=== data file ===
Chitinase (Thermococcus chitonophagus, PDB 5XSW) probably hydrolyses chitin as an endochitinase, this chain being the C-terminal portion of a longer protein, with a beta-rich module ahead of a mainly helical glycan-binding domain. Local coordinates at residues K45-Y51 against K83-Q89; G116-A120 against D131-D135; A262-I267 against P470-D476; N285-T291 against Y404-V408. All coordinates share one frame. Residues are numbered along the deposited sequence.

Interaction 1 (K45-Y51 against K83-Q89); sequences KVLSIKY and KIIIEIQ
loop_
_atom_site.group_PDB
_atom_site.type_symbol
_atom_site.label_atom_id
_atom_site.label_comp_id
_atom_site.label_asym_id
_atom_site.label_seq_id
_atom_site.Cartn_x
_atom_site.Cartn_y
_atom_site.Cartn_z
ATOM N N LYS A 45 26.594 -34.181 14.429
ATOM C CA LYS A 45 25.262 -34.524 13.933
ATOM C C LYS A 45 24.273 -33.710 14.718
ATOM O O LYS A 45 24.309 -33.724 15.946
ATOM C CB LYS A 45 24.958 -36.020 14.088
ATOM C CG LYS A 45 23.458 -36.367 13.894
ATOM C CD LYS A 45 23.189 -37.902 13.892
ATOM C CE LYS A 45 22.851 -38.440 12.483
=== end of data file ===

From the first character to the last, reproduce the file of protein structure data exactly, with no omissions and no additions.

Chitinase (Thermococcus chitonophagus, PDB 5XSW) probably hydrolyses chitin as an endochitinase, this chain being the C-terminal portion of a longer protein, with a beta-rich module ahead of a mainly helical glycan-binding domain. Local coordinates at residues K45-Y51 against K83-Q89; G116-A120 against D131-D135; A262-I267 against P470-D476; N285-T291 against Y404-V408. All coordinates share one frame. Residues are numbered along the deposited sequence.

Interaction 1 (K45-Y51 against K83-Q89); sequences KVLSIKY and KIIIEIQ
loop_
_atom_site.group_PDB
_atom_site.type_symbol
_atom_site.label_atom_id
_atom_site.label_comp_id
_atom_site.label_asym_id
_atom_site.label_seq_id
_atom_site.Cartn_x
_atom_site.Cartn_y
_atom_site.Cartn_z
ATOM N N LYS A 45 26.594 -34.181 14.429
ATOM C CA LYS A 45 25.262 -34.524 13.933
ATOM C C LYS A 45 24.273 -33.710 14.718
ATOM O O LYS A 45 24.309 -33.724 15.946
ATOM C CB LYS A 45 24.958 -36.020 14.088
ATOM C CG LYS A 45 23.458 -36.367 13.894
ATOM C CD LYS A 45 23.189 -37.902 13.892
ATOM C CE LYS A 45 22.851 -38.440 12.483